Well done, this is the first step in your toilet training.

  1. Where Does My Puppy Sleep?

Decide where your puppy will sleep for the night. 

A crate or playpen beside your bed is our best suggestion because they’ll use you for guidance on what they’re meant to do – sleeping, that is. In the case of curious puppies, you’ll be able to hear if they’re about to go on a cheeky night-time adventure that, unless you intervene, will most likely result in chaos.

Most importantly, keeping each other company from the beginning is a brilliant way of strengthening your bond as family by promoting a sense of safety and comfort. 

Odds are your bond will be stronger than family. No rows about who gets to choose the next show on the telly to binge on. 

Crates and Playpens

Crates make training a puppy a lot easier – but need to be used properly. As they may be criticized for looking like small prisons (we can’t deny the resemblance), a puppy who is properly introduced to them will look at them as an oasis of safety and comfort.   

How To Toilet Train A Puppy - Full Guide

PRO TIP: Make sure you don’t turn the crate into an actual small prison. It’s not a replacement for your attention, and not meant to be used to shut your puppy away for long periods of time! 

Remember that your puppy is now part of your family; you wouldn’t do the same to your weird uncle…we hope.

Here’s how to use a puppy crate properly:

  • Get the size right: Your puppy should be able to stand up and turn around, and lie stretched out comfortably. Avoid getting one bigger than that so they don’t end up using it as a loo. ‘Sticky-out bits’ are not invited either.
  • Make it comfy: Think of a plush nook. We recommend lining it with soft veterinary bedding (vetbed) that goes up the sides to keep the pup warm and comfortable. It’s also washable, so don’t worry about living with a permanent pup smell.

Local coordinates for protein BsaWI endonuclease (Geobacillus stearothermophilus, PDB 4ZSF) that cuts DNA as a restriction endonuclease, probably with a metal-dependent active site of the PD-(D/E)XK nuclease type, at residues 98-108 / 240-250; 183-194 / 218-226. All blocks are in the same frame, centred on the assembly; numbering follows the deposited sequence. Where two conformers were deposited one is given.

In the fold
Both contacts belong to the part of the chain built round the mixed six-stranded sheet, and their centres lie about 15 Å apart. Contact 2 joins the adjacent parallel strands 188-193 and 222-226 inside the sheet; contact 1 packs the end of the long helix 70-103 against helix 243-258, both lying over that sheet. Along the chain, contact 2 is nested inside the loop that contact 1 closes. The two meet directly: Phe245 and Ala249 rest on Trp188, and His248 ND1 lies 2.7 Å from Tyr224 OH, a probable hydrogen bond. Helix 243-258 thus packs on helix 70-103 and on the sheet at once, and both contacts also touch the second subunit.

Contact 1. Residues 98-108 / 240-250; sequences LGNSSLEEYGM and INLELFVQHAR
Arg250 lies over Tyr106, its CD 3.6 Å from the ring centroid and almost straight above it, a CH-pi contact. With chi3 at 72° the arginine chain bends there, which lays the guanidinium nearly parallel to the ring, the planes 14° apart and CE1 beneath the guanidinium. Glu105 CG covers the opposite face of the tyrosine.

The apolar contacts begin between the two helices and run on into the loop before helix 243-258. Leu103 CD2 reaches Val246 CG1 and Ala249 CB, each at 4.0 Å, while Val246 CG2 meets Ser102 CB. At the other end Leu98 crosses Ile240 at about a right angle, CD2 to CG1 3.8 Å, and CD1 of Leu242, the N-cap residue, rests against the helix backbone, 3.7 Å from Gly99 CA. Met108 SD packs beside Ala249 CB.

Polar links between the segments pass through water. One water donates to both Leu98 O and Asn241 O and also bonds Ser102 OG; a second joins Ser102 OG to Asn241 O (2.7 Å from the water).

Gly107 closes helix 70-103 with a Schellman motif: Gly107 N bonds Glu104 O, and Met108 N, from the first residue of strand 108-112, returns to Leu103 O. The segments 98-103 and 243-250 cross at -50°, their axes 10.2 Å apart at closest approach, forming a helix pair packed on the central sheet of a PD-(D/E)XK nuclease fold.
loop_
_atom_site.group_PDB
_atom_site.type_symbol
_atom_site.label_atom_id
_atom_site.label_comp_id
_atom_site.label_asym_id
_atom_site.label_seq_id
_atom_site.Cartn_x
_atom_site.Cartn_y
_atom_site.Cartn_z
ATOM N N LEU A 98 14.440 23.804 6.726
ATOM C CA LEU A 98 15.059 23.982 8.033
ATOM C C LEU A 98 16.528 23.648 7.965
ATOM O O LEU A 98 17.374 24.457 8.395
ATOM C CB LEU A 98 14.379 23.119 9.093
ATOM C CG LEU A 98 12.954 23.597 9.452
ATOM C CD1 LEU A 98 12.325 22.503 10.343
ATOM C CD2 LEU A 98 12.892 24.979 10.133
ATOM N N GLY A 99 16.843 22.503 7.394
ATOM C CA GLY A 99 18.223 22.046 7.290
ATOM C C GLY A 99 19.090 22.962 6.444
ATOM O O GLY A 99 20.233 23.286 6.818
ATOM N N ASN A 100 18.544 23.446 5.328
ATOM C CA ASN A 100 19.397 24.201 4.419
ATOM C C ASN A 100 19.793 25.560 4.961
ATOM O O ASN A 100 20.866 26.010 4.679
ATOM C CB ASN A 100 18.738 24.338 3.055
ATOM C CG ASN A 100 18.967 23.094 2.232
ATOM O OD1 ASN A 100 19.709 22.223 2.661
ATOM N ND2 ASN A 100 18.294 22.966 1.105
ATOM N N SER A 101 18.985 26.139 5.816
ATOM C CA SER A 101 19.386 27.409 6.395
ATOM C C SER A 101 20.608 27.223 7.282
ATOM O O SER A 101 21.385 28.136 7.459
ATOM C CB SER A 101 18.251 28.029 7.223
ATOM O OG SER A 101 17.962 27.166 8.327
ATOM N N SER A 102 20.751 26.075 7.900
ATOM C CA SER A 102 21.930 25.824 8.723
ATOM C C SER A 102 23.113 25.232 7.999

• Take it slow: Leave the door open, and encourage them to go inside when playing around. Chasing a toy or a tasty treat into it is a good way to do it. Make them feel happy about being in there by, again, being your jolly, enthusiastic self. Don’t shut the door just yet!
  • Make it their dining room: Like us, puppies trust anything with good food. Make the crate familiar by feeding them their meals inside of it. Shut the door (gently, please( while they are eating for a few minutes. It’ll be a while until they realize they’ve been in there safely for longer than they thought…you can see how it applies to us and our trips to the pub.
  • The crate is the sleeping cave: Whenever your pup is getting drowsy, place them in the crate so they understand it as a good place for a nap. Then, same as others do when you go down for a nap, do not disturb. 

Once they’re feeling alright about sleeping in the crate, they can start using them overnight. 

We didn’t forget about playpens – they altogether follow the same requirements. They have the advantage of being adjustable to the size of your puppy as they grow… just make sure you don’t actually forget to make the adjustments. 

You don’t want them too big so they turn into the toilet, or too small so your puppy fits inside as tight as an English sausage.

This shift doesn’t take long for most dogs, but we know that there are always exceptions – it’s fine, we know this makes them more special. Don’t feel like you should rush the process; by embracing its natural course, you’ll build on the bond with your puppy as you learn about them more.

Does My Puppy Always Have to Sleep By My Bed?

Not if you don’t want to. If you want your puppy to sleep somewhere else eventually, you can slowly move their crate or play pen as your puppy gets the hang of toilet training.